The Superannuation Guarantee legislation was amended to increase the superannuation guarantee charge to 12% by 1 July 2019. From 1 July 2013 it was increased from 9% to 9.25% and from 1 July 2014 it will increase to 9.5% and so forth.
Can employers absorb this charge by reducing the remuneration of employees so that it can be offset?
The legislation has nothing to say about this issue.
Accordingly the answer will lie in the contractual position and of course any modern award or enterprise agreement which may apply. In the first place, an employer cannot lawfully reduce the remuneration so that the minimum wage or salary rate falls below the minimum provided for by an award or enterprise agreement. That much is simple.
The question in the context of the contract will depend upon the interpretation of the contract. For example if the employee’s remuneration is a fixed annual package and is inclusive of superannuation, then it is submitted that the contract will permit the employer to adjust the superannuation component upwards and other remuneration downwards so that the superannuation increase is absorbed.
However where the employee’s salary or wage is specified, it is likely that the employer will not be permitted to make a similar adjustment without the employee’s informed consent. Of course there may well be other terms of the contract will permit the adjustment, and it may even be an implied in some circumstances depending upon policies and so forth which might find themselves applicable by implication.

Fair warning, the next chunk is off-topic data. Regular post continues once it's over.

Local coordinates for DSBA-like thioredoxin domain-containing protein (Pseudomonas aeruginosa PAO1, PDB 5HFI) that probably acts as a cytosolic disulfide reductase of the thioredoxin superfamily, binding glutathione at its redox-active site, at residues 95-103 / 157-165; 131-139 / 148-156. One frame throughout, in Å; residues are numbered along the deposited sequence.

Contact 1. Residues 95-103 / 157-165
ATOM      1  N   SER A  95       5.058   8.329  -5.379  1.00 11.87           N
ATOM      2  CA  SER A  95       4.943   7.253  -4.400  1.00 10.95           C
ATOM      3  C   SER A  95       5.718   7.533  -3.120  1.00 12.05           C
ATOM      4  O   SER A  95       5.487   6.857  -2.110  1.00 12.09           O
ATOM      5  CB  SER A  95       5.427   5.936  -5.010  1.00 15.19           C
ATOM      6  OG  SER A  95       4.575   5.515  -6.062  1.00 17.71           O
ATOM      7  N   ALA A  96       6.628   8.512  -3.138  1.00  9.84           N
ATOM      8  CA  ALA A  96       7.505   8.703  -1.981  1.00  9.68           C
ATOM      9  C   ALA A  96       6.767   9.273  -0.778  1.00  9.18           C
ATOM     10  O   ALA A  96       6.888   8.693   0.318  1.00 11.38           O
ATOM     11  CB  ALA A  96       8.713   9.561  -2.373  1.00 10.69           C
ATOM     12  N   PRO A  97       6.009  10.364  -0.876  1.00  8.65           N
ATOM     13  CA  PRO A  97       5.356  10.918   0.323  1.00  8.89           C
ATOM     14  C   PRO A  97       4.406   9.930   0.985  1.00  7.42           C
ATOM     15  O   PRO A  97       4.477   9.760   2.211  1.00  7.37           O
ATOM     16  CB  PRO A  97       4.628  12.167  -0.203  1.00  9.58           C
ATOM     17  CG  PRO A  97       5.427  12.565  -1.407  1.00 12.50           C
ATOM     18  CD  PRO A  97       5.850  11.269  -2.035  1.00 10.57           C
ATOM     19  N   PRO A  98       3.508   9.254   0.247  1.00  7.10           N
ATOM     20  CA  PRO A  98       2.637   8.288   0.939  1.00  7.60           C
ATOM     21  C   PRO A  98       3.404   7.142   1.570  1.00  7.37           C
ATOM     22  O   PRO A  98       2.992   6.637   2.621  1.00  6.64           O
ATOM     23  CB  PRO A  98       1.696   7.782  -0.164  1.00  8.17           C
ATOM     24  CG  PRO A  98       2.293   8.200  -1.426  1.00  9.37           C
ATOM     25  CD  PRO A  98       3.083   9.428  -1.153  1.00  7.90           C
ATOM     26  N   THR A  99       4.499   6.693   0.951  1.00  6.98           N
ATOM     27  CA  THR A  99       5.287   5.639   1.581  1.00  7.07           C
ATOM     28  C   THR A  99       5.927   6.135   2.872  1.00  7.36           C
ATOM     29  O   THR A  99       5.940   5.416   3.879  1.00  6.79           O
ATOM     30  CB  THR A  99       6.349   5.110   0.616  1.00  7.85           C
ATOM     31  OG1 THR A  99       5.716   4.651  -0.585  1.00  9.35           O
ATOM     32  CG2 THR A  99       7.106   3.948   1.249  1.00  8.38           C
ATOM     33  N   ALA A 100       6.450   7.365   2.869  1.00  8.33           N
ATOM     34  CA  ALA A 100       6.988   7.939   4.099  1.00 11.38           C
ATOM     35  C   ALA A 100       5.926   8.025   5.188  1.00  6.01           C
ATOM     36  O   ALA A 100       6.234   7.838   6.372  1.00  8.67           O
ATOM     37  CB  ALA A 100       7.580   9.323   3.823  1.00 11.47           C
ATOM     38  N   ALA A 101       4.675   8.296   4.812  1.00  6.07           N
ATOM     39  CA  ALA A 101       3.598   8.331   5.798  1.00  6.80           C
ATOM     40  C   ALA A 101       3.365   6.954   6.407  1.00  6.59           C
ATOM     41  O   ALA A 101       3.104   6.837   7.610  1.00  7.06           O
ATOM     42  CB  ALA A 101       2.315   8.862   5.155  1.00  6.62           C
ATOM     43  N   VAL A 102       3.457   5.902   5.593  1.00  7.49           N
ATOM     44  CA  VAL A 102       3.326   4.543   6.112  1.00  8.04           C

If the employer does not have the right to make such an adjustment, a unilateral attempt to do so will constitute a breach of contract and perhaps the repudiation of the contract, giving the employee the right to elect to accept the repudiation or hold the employee to the contract. Any attempt by the employer to legislate a change upon an employee may well also constitute adverse action for exercising a workplace right, and any attempt to persuade the employee to accept the change a case of the employer attempting to coerce the employee into not exercising a workplace right, either of which is a breach of the general protections provisions of the Fair Work Act..